Sunshine & Chocolate & Everything Writing

Writing as if I have something to say.

Fictional fiction #4

Posted by Line Larsen on October 23, 2008

AN OCEAN OF

Water lingered at the corner of my eyes, a whole ocean full – the Dead Sea. I waited for my skin to burst and spray salty, sticky tears over everyone and everything within reach. I waited for giving up and giving in. With envy in my frown I watched those who had arrived already, who had gone through the worst and were now resting in limbo. They could cry an ocean and no one would wipe themselves off with a scowl and tell them to stop it, to pull themselves together, to get on with it.

I considered falling over on the street, purposely, and twist as if the pain was physical. Scream, cling to passer-byers and let it all out. If my intestines were hanging out, someone would have to care. It would only be fair that they stop for this too. I wasn’t there yet, though. Not yet. Some day.

What happened to all the tears I didn’t cry in the meantime? The tears that built up inconveniently, but never made it past my guarded eyes? Maybe they were absorbed by my brain, so I have a wet, splashy, tear-soaked mind now.

It might be experiencing draught. Madra came yesterday and I cried an ocean, a river – “Go on”, she said, “cry me a river” and she wasn’t sarcastic – so I did. She held my hand and stroked my cheek, but not too close. She never gets too close. And most important of all, she never asks me why.
Madra is easy to love. My eyes always rest on her, she brings calm with her. It helps that she’s beautiful, naturally. At first it made me feel out of place. My blonde, thin hair never measured up to her ivory, thick ponytail. I had the sense to tell her and make her laugh.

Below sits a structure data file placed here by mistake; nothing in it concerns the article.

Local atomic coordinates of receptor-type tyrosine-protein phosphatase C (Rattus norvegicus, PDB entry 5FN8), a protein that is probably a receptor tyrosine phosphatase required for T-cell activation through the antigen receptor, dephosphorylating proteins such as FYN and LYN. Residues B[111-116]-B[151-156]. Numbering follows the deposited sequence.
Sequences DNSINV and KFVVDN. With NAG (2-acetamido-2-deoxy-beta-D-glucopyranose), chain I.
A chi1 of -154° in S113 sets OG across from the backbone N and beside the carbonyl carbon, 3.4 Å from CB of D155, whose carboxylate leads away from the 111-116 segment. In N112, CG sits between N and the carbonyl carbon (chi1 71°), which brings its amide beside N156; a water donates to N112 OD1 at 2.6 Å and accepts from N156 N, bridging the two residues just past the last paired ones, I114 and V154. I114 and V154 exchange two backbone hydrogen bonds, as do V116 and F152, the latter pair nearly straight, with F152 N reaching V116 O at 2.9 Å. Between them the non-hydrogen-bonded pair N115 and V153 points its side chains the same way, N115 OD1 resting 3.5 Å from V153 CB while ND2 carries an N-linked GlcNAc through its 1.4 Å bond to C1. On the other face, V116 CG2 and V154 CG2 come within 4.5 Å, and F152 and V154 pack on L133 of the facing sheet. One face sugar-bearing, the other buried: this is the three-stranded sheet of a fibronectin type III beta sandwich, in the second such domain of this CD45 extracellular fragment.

“Explain to me”, she said, “how do you measure hair? By length? Then I win. But yours win in shortness. By colour? Mine is darker and yours is lighter.”
“You measure it by beauty”, I replied.
“And how do you measure beauty?” she asked.
How can I not love her. She gently sways her hips when she walks across my tiled floor and do not think about more or less beautiful. There is something worthwhile about her, we were old friends from the moment we met.
“I’ve written him a letter”, I say from my safe spot in the sofa. She nods and waits, as she should. “Maybe you can read it?” I ask.
“I’ll read it aloud to you. Then you can hear it too”, Madra says, as she accepts the folded piece of paper. It’s pathetically drenched in sadness. Her voice is dark, sweet and deep, like a cherry. It’s a pleasure to listen to.
“’Dear John’”, she begins. “’I am writing for me and not for you. Let me just make that perfectly clear, that nothing I do is for you any more. Not a thing. I don’t get up in the morning for you, I don’t put on silky underwear for you, I don’t cook for you. I don’t brush my hair or smile for you either. There isn’t a thing I did that was worthy of you.’” She pauses and mirrors the letter in my reaction. “Shall I continue?”. I nod.
“’And since my heart is laying there, so perfectly still now, breaking slowly, I realise that you were never the one to make it flutter in the first place. You were never the one, I was. I alone did that and can do it again. So in short, my heart never played to your tune, but to mine. Let us never see each other again. Even if you look right at me, just don’t see me. That is all I want from you. Never yours, Hannah.’”

Madra leaves me as she entered me, crying on the sofa. She leaves because she has to, as people sometimes do.

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